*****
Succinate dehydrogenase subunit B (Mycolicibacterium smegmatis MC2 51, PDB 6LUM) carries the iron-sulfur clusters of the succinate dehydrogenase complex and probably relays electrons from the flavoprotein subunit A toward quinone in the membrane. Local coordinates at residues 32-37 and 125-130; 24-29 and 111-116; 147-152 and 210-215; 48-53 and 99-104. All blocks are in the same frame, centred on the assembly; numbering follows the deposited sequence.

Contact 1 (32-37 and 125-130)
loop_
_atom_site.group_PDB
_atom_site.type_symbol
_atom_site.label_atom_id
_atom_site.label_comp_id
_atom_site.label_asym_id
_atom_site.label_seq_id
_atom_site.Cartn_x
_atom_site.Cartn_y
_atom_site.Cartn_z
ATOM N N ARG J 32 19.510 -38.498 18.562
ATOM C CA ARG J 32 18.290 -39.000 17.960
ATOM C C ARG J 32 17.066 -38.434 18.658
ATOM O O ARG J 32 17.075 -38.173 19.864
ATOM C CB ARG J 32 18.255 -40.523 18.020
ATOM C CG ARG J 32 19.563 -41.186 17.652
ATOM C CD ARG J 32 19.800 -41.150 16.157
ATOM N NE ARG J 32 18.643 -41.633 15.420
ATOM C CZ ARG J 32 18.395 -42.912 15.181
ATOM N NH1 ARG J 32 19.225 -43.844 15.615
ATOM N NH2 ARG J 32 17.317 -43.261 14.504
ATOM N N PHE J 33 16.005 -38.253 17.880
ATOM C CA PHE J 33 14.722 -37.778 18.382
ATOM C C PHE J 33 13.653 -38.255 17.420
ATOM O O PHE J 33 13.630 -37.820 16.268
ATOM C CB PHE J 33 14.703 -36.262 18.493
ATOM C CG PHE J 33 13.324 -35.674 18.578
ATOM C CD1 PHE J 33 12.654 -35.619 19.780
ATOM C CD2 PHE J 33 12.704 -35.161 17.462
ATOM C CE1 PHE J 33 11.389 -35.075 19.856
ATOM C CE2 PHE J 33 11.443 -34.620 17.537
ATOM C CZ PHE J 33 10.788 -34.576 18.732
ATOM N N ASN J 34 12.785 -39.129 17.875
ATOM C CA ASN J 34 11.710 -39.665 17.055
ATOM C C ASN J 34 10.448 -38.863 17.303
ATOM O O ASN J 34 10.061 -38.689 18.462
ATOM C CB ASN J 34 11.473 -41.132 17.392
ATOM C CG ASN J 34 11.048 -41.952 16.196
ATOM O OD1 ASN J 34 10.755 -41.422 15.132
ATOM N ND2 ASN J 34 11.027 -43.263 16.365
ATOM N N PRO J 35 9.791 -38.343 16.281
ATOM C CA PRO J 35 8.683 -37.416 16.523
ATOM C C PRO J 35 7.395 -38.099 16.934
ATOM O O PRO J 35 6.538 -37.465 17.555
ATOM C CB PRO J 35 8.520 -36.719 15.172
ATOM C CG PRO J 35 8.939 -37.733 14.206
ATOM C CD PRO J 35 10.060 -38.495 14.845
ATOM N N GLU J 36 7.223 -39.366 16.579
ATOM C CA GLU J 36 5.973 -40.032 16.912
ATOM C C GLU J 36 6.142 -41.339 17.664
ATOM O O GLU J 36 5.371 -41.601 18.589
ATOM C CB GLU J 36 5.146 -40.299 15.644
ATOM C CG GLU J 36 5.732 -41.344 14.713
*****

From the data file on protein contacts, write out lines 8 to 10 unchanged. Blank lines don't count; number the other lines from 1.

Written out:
_atom_site.label_asym_id
_atom_site.label_seq_id
_atom_site.Cartn_x